Tuesday, May 22, 2018
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Trayvon Martin shatters myth of postracial America

Reaction reflects past, points to future challenges

  • Neighborhood-Watch-Protest

    Protesters staged a sit-in outside Florida Gov. Rick Scott’s office on Tuesday in response to the not guilty verdict in the trial of George Zimmerman, the Florida neighborhood watch volunteer who fatally shot Trayvon Martin.


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    A flyer about the Trayvon Martin case is posted on a light pole in University City, Mo.



Protesters staged a sit-in outside Florida Gov. Rick Scott’s office on Tuesday in response to the not guilty verdict in the trial of George Zimmerman, the Florida neighborhood watch volunteer who fatally shot Trayvon Martin.


Trayvon Martin’s senseless death has become another milestone. It will inform this nation’s debate on race for a long time, as did the videotaped beating of Rodney King by Los Angeles police officers in 1991 and the acquittal of O.J. Simpson in 1995.




No one can reasonably deny racial, or class, biases in the criminal justice system — even George Zimmerman’s lawyer, Mark O’Mara, acknowledged them. We know that Trayvon Martin, a 17-year-old African-American wearing a hoodie, was singled out because of his appearance. We know that neighborhood watch volunteer George Zimmerman could have — and should have — avoided this lethal encounter.


A flyer about the Trayvon Martin case is posted on a light pole in University City, Mo.


That said, I won’t waste time second-guessing the jury’s verdict or debating whether the evidence met the legal standard for second-degree murder or manslaughter.

What is beyond a reasonable doubt, however, is that whites and African-Americans, in general, reacted far differently to the verdict, reflecting the nation’s past and illuminating the challenges ahead. Anyone who talked to both white and black people after the verdict knows this.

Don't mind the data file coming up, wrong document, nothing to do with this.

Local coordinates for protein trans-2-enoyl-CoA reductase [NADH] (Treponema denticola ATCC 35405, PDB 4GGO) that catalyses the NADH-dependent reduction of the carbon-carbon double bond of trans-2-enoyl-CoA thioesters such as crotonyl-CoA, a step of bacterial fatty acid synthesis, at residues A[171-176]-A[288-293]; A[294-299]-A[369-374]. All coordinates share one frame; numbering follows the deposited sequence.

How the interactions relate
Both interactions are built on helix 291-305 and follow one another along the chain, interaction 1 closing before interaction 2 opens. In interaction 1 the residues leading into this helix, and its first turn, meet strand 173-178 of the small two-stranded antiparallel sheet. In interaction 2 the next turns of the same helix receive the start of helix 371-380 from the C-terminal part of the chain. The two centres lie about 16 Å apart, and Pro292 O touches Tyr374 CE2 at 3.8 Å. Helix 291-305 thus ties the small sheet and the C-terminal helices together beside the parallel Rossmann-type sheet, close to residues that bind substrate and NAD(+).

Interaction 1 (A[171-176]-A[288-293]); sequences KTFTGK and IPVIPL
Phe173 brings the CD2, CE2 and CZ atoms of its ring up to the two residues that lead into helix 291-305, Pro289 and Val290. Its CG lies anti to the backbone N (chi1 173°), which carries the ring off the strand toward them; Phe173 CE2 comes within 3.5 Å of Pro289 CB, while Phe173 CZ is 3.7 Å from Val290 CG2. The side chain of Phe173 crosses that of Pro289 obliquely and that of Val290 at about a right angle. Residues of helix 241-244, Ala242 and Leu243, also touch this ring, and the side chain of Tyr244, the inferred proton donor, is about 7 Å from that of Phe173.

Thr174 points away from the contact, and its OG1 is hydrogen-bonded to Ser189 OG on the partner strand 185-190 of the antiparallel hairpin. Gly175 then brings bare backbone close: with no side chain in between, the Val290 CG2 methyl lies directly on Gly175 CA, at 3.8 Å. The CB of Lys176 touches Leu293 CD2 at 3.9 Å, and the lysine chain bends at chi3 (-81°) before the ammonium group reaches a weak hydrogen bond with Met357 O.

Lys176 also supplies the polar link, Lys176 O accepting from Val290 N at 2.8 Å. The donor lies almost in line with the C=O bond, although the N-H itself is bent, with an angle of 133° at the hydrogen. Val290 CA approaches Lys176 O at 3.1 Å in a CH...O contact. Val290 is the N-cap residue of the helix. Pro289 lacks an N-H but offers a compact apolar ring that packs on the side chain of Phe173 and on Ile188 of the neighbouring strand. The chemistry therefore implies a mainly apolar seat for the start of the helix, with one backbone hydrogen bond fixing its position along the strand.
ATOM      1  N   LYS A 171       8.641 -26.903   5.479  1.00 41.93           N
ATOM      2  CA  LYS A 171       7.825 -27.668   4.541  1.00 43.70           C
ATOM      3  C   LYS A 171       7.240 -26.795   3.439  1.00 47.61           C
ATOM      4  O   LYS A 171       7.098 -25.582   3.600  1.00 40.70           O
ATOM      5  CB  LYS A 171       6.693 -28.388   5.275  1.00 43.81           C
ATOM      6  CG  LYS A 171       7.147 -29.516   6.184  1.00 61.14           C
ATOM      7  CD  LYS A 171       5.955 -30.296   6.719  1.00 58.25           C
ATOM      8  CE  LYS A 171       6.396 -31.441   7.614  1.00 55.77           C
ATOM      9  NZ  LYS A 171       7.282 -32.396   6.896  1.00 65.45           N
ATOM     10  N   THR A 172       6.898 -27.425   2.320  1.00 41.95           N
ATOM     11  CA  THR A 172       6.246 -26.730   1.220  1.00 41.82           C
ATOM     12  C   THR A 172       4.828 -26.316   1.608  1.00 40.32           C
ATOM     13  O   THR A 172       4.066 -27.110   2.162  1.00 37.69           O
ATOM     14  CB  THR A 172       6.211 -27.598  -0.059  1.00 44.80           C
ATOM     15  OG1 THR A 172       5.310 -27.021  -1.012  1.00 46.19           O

Last Sunday, I talked briefly with two close friends who are African-American and both about 40 years old. The verdict confirmed their belief that a young black man can’t get justice in America — at least not with any assurance.

“This dude [Zimmerman] got away with murder,” one friend told me. “Michael Vick got two and a half years for killing some dogs, and this guy profiled a young brother with a hoodie on in the rain and killed him.”

My other friend said he was disappointed but not surprised. “My only immediate comfort is in knowing that he’s probably the least free so-called free man in America. He’ll be scared to even walk out to a mailbox for the next six months. Hey, we gotta take our justice in America anyway we can get it, right?”

Most of white America, except possibly teens and young adults, reacted quite differently. Many believed the verdict was justified and just. For them, Trayvon Martin’s death was tragic but as much his fault as it was Zimmerman’s.

I heard one white person say that black people need to stop whining and start behaving. Another said African-Americans were needlessly injecting race into the verdict.

“It wasn’t a race thing,’’ he said. “Zimmerman was part Hispanic, anyway.”

It’s not surprising that many whites feel that way. Unlike African-Americans, white people don’t have to think continually about race. So they often do not understand why other people do.

White and black Americans agree on a lot of things — basic stuff such as the value of family and a good education. But on certain issues, black and white Americans part ways.

That’s not surprising either. Attitudes are shaped by experience and history. And the experience and history of white and black Americans in dealing with the criminal justice system have been far different.

Historically, the criminal justice system — police, courts, jails, prisons — has often been an instrument of oppression of black people. In the South, the legal system, through terror and coercion, kept African-Americans “in their place” during the Jim Crow era. With guns and fire hoses, it helped suppress the struggle for civil rights during the 1950s and 1960s.